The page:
How it works – Promote Synergy Like a Boss

 

As with any devotion decks, you want to have permanents with colored mana symbols on them. This deck doesn’t vomit cards onto the table like Burning-Tree Emissary did in red devotion last year, but it does a great job of creating a formidable army. You’re not trying to burn out an opponent, but overwhelm them. You’ll sometimes have hands with a plains and a Nykthos, Shrine to Nyx but that isn’t necessarily bad for this deck. You’d still be able to play Mastery of the Unseen and Hidden Dragonslayer to name a few cards.

 

Mastery of the Unseen

Mastery of the Unseen

 

Mastery of the Unseen is one of the best cards in the deck. It allows you to get overwhelming card advantage against an opponent, even if they were on the play. It also creates incidental life gain which makes it really hard for aggro decks to deal with. One of the best synergies of the card is with Anafenza, Kin-Tree Spirit. Whenever you pay 4 mana to manifest, Anafenza puts a +1/+1 counter on either it or any other creature you can Bolster with her ability. By turn 5-6, you could possibly be manifesting twice a turn and creating tons of card advantage. The drawback of this card is that sometimes you’ll manifest something that you really needed/wanted to play. Initially, I had played Athreos to act as a way to “reset” the card, but opponents didn’t always help me to do that so I decided to be more proactive and play Jeskai Barricade from FRF instead.

 

Jeskai Barricade

Jeskai Barricade

The beauty of this card is 2 fold. First off, it saves your creatures from being killed. This is incredibly important when you need all the devotion you can get for Nykthos. It’s also not a bad body. It blocks a large number of creatures and blanks Siege Rhino. The flash ability lets you activate an Anafenza trigger to save a creature from burn or a -x/-x effect too. What will really blow people’s minds is when you block with your manifested creature, flash this in and bounce back something like a Murderous Cut or Stance and then take out their other creature (this becomes even more important post sideboard when you bring in more removal). My best play with it so far was returning a Ugin to my hand then using my Nykthos to cast it in my second phase to wipe my opponent’s board.

 

Ugin, the Spirit Dragon

Ugin, the Spirit Dragon

Speaking of Ugin, you’ve seen his -X cost, right? Exile each permanent that is ONE OR MORE colors. All those Manifested 2/2s you have building up on your turn? Perfectly fine. He’s great in a pinch if you need a board wipe (even if it exiles your stuff too), but can also easily take over the game if you can protect him for 2 turns. I had him in the sideboard before, but I think he belongs in the mainboard.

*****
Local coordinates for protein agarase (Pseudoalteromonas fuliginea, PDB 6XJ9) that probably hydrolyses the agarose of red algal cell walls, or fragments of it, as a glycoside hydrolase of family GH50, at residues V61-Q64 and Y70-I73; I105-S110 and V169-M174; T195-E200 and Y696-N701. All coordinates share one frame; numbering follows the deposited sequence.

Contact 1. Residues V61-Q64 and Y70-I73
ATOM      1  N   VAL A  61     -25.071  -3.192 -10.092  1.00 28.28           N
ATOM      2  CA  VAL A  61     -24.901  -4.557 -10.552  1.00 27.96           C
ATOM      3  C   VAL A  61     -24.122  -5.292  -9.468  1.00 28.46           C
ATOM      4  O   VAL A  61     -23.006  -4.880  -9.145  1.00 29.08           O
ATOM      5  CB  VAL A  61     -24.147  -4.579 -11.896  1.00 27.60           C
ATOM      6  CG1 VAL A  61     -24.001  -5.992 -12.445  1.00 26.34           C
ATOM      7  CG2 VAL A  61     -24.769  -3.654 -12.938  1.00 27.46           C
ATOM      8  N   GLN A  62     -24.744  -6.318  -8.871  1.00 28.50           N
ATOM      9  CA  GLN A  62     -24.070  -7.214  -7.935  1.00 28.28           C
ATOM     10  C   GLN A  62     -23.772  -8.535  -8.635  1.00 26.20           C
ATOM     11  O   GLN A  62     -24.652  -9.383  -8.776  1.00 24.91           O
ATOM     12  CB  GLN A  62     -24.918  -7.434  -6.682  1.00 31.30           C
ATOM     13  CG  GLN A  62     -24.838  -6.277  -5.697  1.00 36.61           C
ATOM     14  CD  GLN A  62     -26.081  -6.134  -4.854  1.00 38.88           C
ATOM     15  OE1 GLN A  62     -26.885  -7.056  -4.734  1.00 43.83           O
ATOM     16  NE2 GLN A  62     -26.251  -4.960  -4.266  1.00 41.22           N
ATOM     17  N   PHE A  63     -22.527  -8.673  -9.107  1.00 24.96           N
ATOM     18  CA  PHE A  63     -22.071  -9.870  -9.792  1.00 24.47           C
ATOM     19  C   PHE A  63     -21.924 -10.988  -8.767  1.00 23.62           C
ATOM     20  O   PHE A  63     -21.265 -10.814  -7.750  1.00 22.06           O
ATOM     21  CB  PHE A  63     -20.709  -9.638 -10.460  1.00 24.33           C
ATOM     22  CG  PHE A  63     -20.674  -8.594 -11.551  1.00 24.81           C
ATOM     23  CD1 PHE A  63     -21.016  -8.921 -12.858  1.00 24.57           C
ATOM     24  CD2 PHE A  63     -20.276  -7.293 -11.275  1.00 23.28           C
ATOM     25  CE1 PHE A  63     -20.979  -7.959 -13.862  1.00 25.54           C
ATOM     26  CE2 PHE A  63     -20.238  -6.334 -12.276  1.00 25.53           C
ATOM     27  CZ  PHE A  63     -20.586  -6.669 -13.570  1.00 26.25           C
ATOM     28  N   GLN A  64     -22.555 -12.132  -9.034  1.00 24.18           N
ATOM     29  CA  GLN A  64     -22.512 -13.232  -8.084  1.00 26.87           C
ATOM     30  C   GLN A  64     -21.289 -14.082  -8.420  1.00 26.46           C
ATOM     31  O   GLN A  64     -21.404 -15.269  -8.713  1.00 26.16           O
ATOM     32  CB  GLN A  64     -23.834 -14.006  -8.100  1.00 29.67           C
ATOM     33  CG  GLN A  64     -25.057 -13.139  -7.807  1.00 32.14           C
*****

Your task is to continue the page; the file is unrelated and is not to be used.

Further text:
How to Play it

 

The best opening hand you could have is Plains, Plains, Nykthos, Soldier of the Pantheon, Anafenza, Brimaz, Elspeth/Mastery of the Unseen. Turn 1 you play Soldier, Turn 2 Anafenza, Turn 3 Brimaz, and if you draw a 4th land on any of those turns you can add 5 to mana pool from Nykthos and play that land for the 6th one to play Elspeth on turn 4. You can also play a Master and activate it once for that same cost (not to mention having a 3/4 and 2 3/3s in the process). This won’t happen all of the time, but when you do get those type of god hands you can easily take over the game. Ugin’s quickest possible turn would be on turn 5 if you have 5 mana and played a another white permanent on turn 4. That’s not bad considering this isn’t a green mana ramp.

The way this deck wins is by creating overwhelming advantage with creatures using Mastery of the Unseen, ultimating Elspeth, or by putting all your eggs into one basket and loading +1/+1 counters from Citadel Siege onto one creature and continuously swinging away until your opponent has no more blockers.

 

Sideboard

Some of these choices might seem strange, but here is my thinking behind these card selections.

  • Athreos, God of Passage – Good against control decks that play board wipes such as Crux of Fate or End Hostilities, also works well against slower Mardu/Abzan decks using a lot of removal. It also resets any manifested creatures you made since they die as creatures. Your Elspeth going to the graveyard? They have to pay 3 life of you get it back to your hand.
  • Utter End – Sometimes you need that instant speed removal to get rid of a permanent and sorcery speed enchantments won’t do it. I like bringing it in against UB control to get rid of Perilous Vault. Also good against Ugin.
  • Stain the Mind – Ever removed a control decks only win condition? It’s hilarious. Really punishes decks that rely on one or two cards to win (bye Dig through Time and Elspeth!)
  • Ultimate Price – definitely needed against faster aggro decks like the current GW aggro deck that plays Deathmist Raptor and Den Protector. Also good against mono red.
  • Devouring Light – I had this in the main deck before but decided that Banishing Light had more utility and added to devotion. This is a good against aggro decks playing aggressive cards such as Deathmist Raptor, also good against reanimator decks.
  • Virulent Plague – This card absolutely neuters Sidisi Whip (no zombie or bee tokens) and mono red aggro decks that play Dragon Fodder/Hordeling Outburst. Playing this on turn 3 gives you a lot of breathing room against those strategies and let you stabilize a lot faster.
  • Mass Calcify – yes, this garbage rare is seeing some sideboard play! And why not? 7 mana can easily be paid for on turn 5 with this deck, and it destroys green devotion and ramp strategies. Pretty good against Mardu Dragon decks as well.